In its annual credit analysis on India, Moody's Investors Service says that the Baa3 sovereign rating is supported by credit strengths which include a large, diverse economy, strong GDP growth as well as savings, and investment rates that exceed emerging market averages.
According to Moody's the rating is constrained by the credit challenges posed by India's poor social and physical infrastructure, high government deficit and debt ratios, recurrent inflationary pressures and an uncertain operating environment.
The report is an annual update to the markets and does not constitute a rating action. It summarizes India's sovereign credit profile according to the four broad factors that underpin Moody's Sovereign Bond Ratings Methodology: economic strength, institutional strength, government financial strength, and susceptibility to event risk.
India's rating is based on an assessment of moderate economic and institutional strength, low government financial strength and low susceptibility to event risk.
Moody's notes that although India's GDP growth remains above that of its rating peers, it has slowed from about 8.4% in FY 2010 and FY 2011 to 5.3% in the first half of 2012.
Persistent domestic inflation and wide fiscal deficits precluded domestic policy loosening to combat the global growth downturn over the last year. Starting in September 2012, the government has announced measures to spur infrastructure development, allow increased foreign investment, and rein in the fiscal deficit.
However, in Moody's view, given the delayed timing and still modest scope of these measures, growth may remain subdued in the near term amid continued domestic political uncertainty and a global slowdown.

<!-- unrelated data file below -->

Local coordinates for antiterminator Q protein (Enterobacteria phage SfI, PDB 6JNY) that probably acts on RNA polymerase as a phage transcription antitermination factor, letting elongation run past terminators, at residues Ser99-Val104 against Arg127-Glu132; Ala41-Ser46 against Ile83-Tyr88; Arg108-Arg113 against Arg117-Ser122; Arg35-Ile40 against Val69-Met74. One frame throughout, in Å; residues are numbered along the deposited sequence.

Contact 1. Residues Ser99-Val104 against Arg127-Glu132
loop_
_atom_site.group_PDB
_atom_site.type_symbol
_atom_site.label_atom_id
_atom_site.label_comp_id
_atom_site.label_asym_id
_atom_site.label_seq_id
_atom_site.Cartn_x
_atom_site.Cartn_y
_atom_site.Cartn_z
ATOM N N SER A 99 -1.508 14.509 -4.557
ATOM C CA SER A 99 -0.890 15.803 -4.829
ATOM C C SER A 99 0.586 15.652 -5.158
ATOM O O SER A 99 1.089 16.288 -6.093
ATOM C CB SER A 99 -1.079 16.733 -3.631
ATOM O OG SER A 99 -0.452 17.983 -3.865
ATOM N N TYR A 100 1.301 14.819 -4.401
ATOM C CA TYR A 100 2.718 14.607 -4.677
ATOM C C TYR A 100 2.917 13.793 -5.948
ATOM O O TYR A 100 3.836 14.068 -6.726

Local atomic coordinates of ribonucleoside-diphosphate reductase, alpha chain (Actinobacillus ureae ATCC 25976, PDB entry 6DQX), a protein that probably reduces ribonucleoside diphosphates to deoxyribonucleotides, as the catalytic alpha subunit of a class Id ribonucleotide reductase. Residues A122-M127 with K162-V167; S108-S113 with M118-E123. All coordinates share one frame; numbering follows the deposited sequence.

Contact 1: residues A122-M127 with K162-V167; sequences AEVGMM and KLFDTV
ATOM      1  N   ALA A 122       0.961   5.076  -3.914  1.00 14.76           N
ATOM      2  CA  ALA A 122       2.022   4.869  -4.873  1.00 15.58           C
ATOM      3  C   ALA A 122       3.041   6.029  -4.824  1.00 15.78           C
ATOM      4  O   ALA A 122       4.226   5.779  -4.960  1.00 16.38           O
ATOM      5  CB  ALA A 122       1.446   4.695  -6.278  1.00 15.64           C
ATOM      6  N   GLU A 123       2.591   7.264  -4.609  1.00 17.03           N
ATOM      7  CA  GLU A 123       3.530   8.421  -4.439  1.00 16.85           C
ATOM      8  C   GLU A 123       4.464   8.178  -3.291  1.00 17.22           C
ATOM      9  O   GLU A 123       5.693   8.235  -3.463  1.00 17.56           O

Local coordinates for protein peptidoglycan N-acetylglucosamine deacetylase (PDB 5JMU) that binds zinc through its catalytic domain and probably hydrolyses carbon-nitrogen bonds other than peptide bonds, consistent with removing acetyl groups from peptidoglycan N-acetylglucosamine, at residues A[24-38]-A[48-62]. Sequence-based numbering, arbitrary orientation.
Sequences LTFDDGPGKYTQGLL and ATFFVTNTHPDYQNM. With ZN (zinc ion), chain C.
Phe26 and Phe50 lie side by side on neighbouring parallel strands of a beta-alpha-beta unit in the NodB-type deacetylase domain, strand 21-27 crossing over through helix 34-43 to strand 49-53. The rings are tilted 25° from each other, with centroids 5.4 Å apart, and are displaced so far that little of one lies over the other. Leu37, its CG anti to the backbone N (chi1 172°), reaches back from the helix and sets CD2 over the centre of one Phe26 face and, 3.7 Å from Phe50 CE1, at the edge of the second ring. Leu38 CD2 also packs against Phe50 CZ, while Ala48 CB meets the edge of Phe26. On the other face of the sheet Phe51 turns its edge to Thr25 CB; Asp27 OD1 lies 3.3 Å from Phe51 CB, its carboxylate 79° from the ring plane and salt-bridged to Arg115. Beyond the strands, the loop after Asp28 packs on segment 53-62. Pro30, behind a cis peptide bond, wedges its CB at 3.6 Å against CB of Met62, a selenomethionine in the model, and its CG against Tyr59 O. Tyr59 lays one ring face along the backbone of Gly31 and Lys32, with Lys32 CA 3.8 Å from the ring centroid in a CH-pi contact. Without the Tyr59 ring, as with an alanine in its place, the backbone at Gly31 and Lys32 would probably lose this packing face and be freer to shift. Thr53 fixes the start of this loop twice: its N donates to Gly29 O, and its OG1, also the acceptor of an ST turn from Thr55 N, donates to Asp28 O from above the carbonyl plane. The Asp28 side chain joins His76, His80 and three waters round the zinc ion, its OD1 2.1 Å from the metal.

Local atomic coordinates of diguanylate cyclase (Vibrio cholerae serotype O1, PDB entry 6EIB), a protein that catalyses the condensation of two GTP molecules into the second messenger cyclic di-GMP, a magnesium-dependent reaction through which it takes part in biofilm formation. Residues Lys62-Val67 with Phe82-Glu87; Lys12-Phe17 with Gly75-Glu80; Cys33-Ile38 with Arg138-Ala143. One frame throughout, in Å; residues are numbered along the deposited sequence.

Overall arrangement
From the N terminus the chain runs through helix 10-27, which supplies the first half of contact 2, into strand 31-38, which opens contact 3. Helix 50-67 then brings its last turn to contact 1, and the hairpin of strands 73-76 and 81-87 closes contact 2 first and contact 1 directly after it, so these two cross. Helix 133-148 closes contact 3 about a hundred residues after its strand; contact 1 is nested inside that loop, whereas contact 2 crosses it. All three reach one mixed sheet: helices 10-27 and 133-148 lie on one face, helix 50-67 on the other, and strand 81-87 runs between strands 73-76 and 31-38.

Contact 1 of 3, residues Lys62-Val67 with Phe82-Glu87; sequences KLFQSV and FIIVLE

India's fiscal position has long been a constraint on its rating. The government's annual deficits tend to be among the highest within the Baa range, and have proven relatively more vulnerable to growth downturns due to elastic revenues and rigid expenditures. Although absolute debt levels have risen steadily, the government's debt to GDP ratio has been declining over the last few years, partly due to higher inflation.
Moody's assessment of low government financial strength is based on its expectation that the government's debt and interest payment burden will remain high relative to its annual revenues over the medium term.
The stable outlook on India's rating is based on Moody's expectation that the economy's structural strengths - a high household savings rate and relatively competitive private sector - will ultimately raise the GDP growth rate from around 5.4% in FY 2013 to 6% or higher in FY 2014, with this higher growth improving fiscal and balance of payments metrics.
However, Moody's cautions that unanticipated domestic political turmoil, a further worsening in global growth and financial conditions, or a surge in food and other commodity prices could all affect the pace and timing of the recovery.